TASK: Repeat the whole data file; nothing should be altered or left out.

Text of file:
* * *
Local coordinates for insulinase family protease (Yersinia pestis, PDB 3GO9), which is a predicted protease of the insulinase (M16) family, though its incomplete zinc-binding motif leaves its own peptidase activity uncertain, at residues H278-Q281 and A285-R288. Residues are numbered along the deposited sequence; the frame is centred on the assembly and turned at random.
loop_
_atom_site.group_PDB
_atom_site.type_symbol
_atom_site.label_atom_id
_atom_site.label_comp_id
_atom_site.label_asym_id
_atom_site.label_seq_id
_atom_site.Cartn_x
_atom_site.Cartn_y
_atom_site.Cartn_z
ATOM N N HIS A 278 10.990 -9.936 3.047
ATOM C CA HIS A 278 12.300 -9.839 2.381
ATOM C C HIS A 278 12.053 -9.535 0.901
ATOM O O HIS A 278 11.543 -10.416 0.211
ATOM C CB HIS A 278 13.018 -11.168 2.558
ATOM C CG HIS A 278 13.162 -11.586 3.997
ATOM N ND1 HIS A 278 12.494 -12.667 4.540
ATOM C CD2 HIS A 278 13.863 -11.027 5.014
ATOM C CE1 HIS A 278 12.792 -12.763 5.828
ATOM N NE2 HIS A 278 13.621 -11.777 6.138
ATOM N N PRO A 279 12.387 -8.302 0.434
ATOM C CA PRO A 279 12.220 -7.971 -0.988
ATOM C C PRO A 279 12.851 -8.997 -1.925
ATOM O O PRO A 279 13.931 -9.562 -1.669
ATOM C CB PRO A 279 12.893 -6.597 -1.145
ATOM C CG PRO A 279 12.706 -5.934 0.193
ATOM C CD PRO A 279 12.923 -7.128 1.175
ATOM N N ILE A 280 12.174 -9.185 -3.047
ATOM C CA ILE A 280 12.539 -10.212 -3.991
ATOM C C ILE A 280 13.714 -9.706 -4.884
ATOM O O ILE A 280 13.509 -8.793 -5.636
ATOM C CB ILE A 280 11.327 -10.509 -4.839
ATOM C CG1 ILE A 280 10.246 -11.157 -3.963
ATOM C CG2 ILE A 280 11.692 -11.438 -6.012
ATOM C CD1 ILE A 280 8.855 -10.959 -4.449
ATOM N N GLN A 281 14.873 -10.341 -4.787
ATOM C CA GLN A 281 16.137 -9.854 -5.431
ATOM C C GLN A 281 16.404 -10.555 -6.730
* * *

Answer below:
Local coordinates for insulinase family protease (Yersinia pestis, PDB 3GO9), which is a predicted protease of the insulinase (M16) family, though its incomplete zinc-binding motif leaves its own peptidase activity uncertain, at residues H278-Q281 and A285-R288. Residues are numbered along the deposited sequence; the frame is centred on the assembly and turned at random.
loop_
_atom_site.group_PDB
_atom_site.type_symbol
_atom_site.label_atom_id
_atom_site.label_comp_id
_atom_site.label_asym_id
_atom_site.label_seq_id
_atom_site.Cartn_x
_atom_site.Cartn_y
_atom_site.Cartn_z
ATOM N N HIS A 278 10.990 -9.936 3.047
ATOM C CA HIS A 278 12.300 -9.839 2.381
ATOM C C HIS A 278 12.053 -9.535 0.901
ATOM O O HIS A 278 11.543 -10.416 0.211
ATOM C CB HIS A 278 13.018 -11.168 2.558
ATOM C CG HIS A 278 13.162 -11.586 3.997
ATOM N ND1 HIS A 278 12.494 -12.667 4.540
ATOM C CD2 HIS A 278 13.863 -11.027 5.014
ATOM C CE1 HIS A 278 12.792 -12.763 5.828
ATOM N NE2 HIS A 278 13.621 -11.777 6.138
ATOM N N PRO A 279 12.387 -8.302 0.434
ATOM C CA PRO A 279 12.220 -7.971 -0.988
ATOM C C PRO A 279 12.851 -8.997 -1.925
ATOM O O PRO A 279 13.931 -9.562 -1.669
ATOM C CB PRO A 279 12.893 -6.597 -1.145
ATOM C CG PRO A 279 12.706 -5.934 0.193
ATOM C CD PRO A 279 12.923 -7.128 1.175
ATOM N N ILE A 280 12.174 -9.185 -3.047
ATOM C CA ILE A 280 12.539 -10.212 -3.991
ATOM C C ILE A 280 13.714 -9.706 -4.884
ATOM O O ILE A 280 13.509 -8.793 -5.636
ATOM C CB ILE A 280 11.327 -10.509 -4.839
ATOM C CG1 ILE A 280 10.246 -11.157 -3.963
ATOM C CG2 ILE A 280 11.692 -11.438 -6.012
ATOM C CD1 ILE A 280 8.855 -10.959 -4.449
ATOM N N GLN A 281 14.873 -10.341 -4.787
ATOM C CA GLN A 281 16.137 -9.854 -5.431
ATOM C C GLN A 281 16.404 -10.555 -6.730